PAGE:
Social Commerce

Facebook Foodcourt – Earliest Example of F-Commerce? [Screenshots / Presentation]

Today, selling on Facebook is not new news.  Now, the question is not can you sell on Facebook (yes), or even should you sell on Facebook (probably), it’s what should you sell (fan-first exclusives in our view)?

But back in 2008 f-commerce was so new the term hadn’t even been coined.  Nevertheless, on the back of the first Facebook F8 event, a team (including Corey Capasso and Nathan Lustig) from Exchangehut (a Craigslist for students and ticketing/textbook exchange network – later acquired by CDI America) – created Facebook Foodcourt.  Facebook Foodcourt was an f-commerce application that allowed people to order and pay for local food deliveries within Facebook (using an iframe pulling in an authorised.net shopping cart).  Built as proof of concept app, Facebook Foodcourt completed over 200 transactions – including food orders from Facebook staff, but the Exchangehut team didn’t pursue the idea.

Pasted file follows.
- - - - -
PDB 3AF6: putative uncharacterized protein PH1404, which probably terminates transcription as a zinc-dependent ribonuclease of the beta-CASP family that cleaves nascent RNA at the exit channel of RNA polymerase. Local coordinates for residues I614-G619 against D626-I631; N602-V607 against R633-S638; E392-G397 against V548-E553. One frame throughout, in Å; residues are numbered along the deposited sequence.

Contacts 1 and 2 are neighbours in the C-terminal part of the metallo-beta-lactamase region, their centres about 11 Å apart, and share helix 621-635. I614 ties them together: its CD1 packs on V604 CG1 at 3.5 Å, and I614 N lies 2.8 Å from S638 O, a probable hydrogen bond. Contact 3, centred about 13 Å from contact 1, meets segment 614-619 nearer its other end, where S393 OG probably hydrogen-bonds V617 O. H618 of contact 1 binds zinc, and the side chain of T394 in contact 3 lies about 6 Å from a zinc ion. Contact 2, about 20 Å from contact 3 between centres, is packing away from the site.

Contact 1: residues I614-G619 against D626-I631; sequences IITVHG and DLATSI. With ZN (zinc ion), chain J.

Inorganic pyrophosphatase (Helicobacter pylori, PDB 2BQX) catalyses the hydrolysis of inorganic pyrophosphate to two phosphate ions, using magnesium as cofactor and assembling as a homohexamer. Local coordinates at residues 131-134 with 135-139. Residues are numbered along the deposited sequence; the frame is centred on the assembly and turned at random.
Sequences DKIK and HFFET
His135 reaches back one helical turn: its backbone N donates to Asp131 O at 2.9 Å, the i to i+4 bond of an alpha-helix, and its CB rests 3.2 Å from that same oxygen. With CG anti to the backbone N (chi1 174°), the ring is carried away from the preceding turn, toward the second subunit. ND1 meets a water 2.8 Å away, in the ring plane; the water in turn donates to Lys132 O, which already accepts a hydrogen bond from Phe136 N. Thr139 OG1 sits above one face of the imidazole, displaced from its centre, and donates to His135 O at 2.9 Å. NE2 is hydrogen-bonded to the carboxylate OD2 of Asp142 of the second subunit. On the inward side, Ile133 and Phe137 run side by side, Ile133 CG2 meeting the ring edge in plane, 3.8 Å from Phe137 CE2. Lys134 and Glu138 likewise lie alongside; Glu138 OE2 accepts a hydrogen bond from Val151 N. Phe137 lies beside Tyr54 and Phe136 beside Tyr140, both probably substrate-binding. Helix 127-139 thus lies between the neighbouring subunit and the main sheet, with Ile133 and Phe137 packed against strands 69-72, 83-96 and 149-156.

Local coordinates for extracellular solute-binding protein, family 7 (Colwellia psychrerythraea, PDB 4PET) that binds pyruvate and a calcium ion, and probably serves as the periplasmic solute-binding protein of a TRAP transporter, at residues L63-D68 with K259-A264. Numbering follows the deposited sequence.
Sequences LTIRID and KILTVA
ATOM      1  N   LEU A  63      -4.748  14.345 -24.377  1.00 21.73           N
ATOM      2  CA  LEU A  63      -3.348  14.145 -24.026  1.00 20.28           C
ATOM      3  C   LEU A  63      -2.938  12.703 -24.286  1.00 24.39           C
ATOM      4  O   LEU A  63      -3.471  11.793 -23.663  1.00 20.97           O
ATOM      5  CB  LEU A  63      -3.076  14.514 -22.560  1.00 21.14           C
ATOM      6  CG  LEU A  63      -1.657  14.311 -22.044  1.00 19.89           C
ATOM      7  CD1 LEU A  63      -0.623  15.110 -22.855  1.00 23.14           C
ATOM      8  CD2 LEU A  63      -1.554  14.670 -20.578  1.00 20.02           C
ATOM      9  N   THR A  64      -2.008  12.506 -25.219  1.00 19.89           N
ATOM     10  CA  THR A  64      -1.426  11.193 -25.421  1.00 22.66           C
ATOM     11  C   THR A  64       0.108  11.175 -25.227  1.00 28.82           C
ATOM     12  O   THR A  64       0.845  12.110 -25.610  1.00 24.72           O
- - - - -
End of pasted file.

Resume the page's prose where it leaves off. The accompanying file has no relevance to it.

Ahead of it’s time in 2008, the time is now surely right for a Facebook Foodcourt 2.0; for food delivery brands – Dominos et al – a Facebook app that remembers our fav. pizzas/topping, card details, address etc could be worth exploring, as could a group ‘Pizza Party’ app – for group orders.  In the B2B sector – we’ve seen the rise of real-life Facebook Likes at conferences/exhibitions, as well as Facebook event streaming; could a FB event food delivery/catering service complete the picture for a Facebook Events agency?

View more presentations from Paul Marsden.

Chartered psychologist specialising in consumer behaviour, wellbeing and technology. Certified CX professional experienced in Design Thinking. A researcher, writer and speaker, Paul is head of Digital Insight at SYZYGY.

4 Comments Add New Comment

  1. I’m not sure if these guys are the earliest — I remember doing work for an Aussie startup called ‘flogd’ which, though not strictly for facebook, allowed merchants to transact directly in facebook. That was 2008, and they’d been going since ’07. Cartfly (now billing itself as a social commerce cart) emerged at a comparable time.

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